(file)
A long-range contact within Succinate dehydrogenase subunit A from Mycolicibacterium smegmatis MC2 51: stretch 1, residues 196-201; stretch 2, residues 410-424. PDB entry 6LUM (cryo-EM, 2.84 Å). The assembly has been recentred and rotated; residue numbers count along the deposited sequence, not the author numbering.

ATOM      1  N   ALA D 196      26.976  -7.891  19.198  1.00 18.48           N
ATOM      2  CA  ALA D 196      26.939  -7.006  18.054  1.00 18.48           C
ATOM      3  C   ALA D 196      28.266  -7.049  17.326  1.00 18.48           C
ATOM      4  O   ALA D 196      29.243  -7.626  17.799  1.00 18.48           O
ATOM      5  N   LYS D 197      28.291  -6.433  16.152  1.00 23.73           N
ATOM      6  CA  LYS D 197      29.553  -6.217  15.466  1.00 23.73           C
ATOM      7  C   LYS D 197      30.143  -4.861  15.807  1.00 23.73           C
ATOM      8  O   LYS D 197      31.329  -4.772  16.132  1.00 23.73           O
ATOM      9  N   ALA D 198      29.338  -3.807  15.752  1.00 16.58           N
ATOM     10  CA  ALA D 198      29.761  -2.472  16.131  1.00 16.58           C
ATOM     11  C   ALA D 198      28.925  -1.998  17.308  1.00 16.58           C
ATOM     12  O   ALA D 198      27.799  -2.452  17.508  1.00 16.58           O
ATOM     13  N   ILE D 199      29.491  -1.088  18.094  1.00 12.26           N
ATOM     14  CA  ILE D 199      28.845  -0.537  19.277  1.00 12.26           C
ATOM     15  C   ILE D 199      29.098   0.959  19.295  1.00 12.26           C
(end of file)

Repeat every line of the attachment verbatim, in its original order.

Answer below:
A long-range contact within Succinate dehydrogenase subunit A from Mycolicibacterium smegmatis MC2 51: stretch 1, residues 196-201; stretch 2, residues 410-424. PDB entry 6LUM (cryo-EM, 2.84 Å). The assembly has been recentred and rotated; residue numbers count along the deposited sequence, not the author numbering.

ATOM      1  N   ALA D 196      26.976  -7.891  19.198  1.00 18.48           N
ATOM      2  CA  ALA D 196      26.939  -7.006  18.054  1.00 18.48           C
ATOM      3  C   ALA D 196      28.266  -7.049  17.326  1.00 18.48           C
ATOM      4  O   ALA D 196      29.243  -7.626  17.799  1.00 18.48           O
ATOM      5  N   LYS D 197      28.291  -6.433  16.152  1.00 23.73           N
ATOM      6  CA  LYS D 197      29.553  -6.217  15.466  1.00 23.73           C
ATOM      7  C   LYS D 197      30.143  -4.861  15.807  1.00 23.73           C
ATOM      8  O   LYS D 197      31.329  -4.772  16.132  1.00 23.73           O
ATOM      9  N   ALA D 198      29.338  -3.807  15.752  1.00 16.58           N
ATOM     10  CA  ALA D 198      29.761  -2.472  16.131  1.00 16.58           C
ATOM     11  C   ALA D 198      28.925  -1.998  17.308  1.00 16.58           C
ATOM     12  O   ALA D 198      27.799  -2.452  17.508  1.00 16.58           O
ATOM     13  N   ILE D 199      29.491  -1.088  18.094  1.00 12.26           N
ATOM     14  CA  ILE D 199      28.845  -0.537  19.277  1.00 12.26           C
ATOM     15  C   ILE D 199      29.098   0.959  19.295  1.00 12.26           C